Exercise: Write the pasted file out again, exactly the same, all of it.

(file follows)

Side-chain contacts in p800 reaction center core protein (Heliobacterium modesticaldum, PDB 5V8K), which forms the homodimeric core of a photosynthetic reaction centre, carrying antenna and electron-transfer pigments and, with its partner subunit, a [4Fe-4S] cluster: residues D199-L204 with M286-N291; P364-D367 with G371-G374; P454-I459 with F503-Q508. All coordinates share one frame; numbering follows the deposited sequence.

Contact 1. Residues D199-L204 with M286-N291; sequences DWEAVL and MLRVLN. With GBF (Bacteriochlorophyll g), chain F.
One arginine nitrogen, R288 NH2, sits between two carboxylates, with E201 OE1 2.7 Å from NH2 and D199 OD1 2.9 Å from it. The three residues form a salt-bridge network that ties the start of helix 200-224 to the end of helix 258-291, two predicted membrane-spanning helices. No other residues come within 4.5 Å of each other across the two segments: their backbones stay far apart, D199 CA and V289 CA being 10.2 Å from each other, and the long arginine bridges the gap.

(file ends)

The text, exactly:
Side-chain contacts in p800 reaction center core protein (Heliobacterium modesticaldum, PDB 5V8K), which forms the homodimeric core of a photosynthetic reaction centre, carrying antenna and electron-transfer pigments and, with its partner subunit, a [4Fe-4S] cluster: residues D199-L204 with M286-N291; P364-D367 with G371-G374; P454-I459 with F503-Q508. All coordinates share one frame; numbering follows the deposited sequence.

Contact 1. Residues D199-L204 with M286-N291; sequences DWEAVL and MLRVLN. With GBF (Bacteriochlorophyll g), chain F.
One arginine nitrogen, R288 NH2, sits between two carboxylates, with E201 OE1 2.7 Å from NH2 and D199 OD1 2.9 Å from it. The three residues form a salt-bridge network that ties the start of helix 200-224 to the end of helix 258-291, two predicted membrane-spanning helices. No other residues come within 4.5 Å of each other across the two segments: their backbones stay far apart, D199 CA and V289 CA being 10.2 Å from each other, and the long arginine bridges the gap.